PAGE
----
• Pupils in key stage 4 and in the sixth form follow appropriate accredited courses and are very well prepared for the next stage of their lives. Almost all of those who leave the school move on to sustainable education or training. ? Transition arrangements, both into and out of the school, are carefully planned and involve parents and other professionals, if appropriate.

All pupils are very well supported to gain essential life skills. Independence is promoted highly successfully. For example, the school charity shop has provided numerous opportunities for the students in the sixth form to apply their numeracy and literacy skills in a meaningful and relevant way.

• Effective action is taken to improve the attendance of pupils. Parents are actively encouraged to bring their child back to school after trips to the dentist or doctor, rather than having the whole day off. Appropriate support is provided for those who are absent for longer-term medical reasons.

• Behaviour management is a strength of the school. Physical intervention is rarely used as staff are very skilled in using de-escalation techniques. The physical intervention records and behaviour incident logs are detailed.

Leaders analyse these closely to inform subsequent practice. ? Staff are highly knowledgeable about different ways of communicating with pupils; this has a significant impact on their progress. Staff model the good use of spoken English and use signing and symbols very well.

The extensive use of technology also enhances teaching and learning; it enables pupils to access the curriculum and provides them with additional motivation to achieve well. ? Leaders and governors have very clear strategies for the use of additional funding that the school receives. As a result, sport funding has been used to extend the range of activities that pupils can participate in.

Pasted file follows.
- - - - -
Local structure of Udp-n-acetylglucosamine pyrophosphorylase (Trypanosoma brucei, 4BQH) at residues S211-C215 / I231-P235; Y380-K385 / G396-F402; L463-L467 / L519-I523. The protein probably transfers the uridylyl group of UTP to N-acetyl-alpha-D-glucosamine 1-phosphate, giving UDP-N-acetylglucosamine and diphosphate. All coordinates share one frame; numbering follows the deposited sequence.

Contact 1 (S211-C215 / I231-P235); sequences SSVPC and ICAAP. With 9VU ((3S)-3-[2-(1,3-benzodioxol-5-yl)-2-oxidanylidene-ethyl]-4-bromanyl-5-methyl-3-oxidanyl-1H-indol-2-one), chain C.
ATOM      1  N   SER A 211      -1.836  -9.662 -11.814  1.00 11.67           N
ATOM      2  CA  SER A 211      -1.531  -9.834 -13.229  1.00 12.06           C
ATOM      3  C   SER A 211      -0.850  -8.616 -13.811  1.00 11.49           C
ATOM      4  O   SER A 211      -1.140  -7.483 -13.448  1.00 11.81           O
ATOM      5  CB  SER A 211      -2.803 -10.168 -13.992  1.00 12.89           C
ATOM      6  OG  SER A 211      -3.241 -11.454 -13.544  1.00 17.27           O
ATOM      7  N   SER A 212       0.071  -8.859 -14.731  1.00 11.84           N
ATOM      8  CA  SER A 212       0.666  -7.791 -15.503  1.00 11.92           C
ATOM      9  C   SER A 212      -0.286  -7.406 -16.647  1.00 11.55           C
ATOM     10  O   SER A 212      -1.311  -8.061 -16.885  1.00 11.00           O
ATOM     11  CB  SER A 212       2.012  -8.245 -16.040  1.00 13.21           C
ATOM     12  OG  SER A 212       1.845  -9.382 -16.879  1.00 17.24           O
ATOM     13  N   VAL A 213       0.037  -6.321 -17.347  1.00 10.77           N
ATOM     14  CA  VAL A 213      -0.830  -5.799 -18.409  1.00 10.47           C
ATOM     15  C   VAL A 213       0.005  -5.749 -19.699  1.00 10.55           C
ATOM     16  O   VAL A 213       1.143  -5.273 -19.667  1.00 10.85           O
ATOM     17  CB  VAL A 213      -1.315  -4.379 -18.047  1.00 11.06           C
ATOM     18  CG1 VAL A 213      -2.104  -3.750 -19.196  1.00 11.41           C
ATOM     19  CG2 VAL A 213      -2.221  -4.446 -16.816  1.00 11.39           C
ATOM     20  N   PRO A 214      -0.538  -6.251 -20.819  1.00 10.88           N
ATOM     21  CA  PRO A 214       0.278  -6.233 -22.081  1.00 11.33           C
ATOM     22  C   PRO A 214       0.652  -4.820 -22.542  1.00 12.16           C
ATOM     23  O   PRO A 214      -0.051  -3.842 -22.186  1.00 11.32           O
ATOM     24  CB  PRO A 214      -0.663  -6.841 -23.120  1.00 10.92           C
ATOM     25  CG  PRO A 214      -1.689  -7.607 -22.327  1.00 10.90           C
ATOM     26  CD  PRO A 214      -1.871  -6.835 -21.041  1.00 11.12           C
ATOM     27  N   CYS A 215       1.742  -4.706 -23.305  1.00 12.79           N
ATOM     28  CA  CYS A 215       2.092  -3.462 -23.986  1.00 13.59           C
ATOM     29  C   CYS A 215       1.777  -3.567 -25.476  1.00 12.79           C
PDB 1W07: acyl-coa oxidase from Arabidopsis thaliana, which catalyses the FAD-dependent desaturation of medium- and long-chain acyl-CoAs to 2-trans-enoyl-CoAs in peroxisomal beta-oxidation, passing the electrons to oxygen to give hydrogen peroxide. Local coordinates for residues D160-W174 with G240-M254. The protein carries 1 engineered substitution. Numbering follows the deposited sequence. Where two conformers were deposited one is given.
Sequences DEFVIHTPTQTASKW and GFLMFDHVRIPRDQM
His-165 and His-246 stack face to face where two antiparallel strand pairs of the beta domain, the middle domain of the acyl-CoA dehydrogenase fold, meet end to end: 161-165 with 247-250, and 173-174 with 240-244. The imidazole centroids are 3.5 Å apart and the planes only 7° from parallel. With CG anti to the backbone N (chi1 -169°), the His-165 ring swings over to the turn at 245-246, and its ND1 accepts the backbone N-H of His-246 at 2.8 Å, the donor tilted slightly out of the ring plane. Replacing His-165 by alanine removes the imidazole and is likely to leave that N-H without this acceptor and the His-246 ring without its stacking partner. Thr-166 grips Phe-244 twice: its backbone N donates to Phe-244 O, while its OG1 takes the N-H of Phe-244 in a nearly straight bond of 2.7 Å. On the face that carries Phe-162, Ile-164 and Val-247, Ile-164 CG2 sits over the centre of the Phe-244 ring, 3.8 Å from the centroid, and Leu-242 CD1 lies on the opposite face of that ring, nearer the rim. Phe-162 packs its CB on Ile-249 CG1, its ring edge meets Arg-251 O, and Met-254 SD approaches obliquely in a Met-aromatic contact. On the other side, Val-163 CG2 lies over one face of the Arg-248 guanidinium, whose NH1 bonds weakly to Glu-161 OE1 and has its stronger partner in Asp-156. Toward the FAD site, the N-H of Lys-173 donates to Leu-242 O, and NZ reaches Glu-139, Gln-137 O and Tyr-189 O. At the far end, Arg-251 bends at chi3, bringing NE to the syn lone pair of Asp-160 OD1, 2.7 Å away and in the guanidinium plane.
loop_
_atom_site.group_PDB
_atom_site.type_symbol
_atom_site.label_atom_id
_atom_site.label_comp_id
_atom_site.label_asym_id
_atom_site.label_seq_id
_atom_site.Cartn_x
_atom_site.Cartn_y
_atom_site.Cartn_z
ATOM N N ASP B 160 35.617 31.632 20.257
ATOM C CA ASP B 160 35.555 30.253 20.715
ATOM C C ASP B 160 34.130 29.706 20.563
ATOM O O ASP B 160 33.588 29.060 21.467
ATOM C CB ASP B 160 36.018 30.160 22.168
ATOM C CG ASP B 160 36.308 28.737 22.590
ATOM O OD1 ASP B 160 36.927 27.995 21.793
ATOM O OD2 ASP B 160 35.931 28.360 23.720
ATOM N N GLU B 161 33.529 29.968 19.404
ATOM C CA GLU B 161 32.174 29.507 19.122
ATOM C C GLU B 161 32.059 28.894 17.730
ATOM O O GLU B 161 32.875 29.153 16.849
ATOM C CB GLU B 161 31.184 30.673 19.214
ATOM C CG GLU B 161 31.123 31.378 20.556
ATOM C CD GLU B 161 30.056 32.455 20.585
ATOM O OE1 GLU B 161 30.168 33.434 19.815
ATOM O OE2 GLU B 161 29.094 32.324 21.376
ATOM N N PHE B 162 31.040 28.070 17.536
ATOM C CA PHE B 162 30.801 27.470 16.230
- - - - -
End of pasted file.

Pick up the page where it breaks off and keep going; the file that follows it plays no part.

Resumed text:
Catch-up funding has been used effectively to develop pupils' literacy and numeracy skills. The pupil premium funding has helped to ensure that disadvantaged pupils make similar progress to pupils with similar starting points nationally. Next steps for the school Leaders and those responsible for governance should ensure that: ? middle leaders continue to play an increasingly important role in the success of the school and its pupils.

I am copying this letter to the chair of the governing body, the regional schools commissioner and the director of children's services for Hertfordshire. This letter will be published on the Ofsted website. Yours sincerely Lynda Walker Ofsted Inspector Information about the inspection Inspectors held meetings with you and your leadership team, your school business manager, subject specialists, a local authority representative, two governors and a group of parents.

The lead inspector also spoke to your school improvement partner by telephone. Inspectors made visits to 18 lessons with senior leaders and looked at pupils' files and books. They talked to pupils informally about their learning and school experiences.

They also scrutinised school documents, including the school's evaluation of its own effectiveness, safeguarding records, policies and procedures, behaviour and attendance records and minutes of governors' meetings. The views of parents from Parent View, Ofsted's online questionnaire, and the school's own parent and pupil surveys were reviewed. Responses from the 68 respondents to the online staff survey were also considered.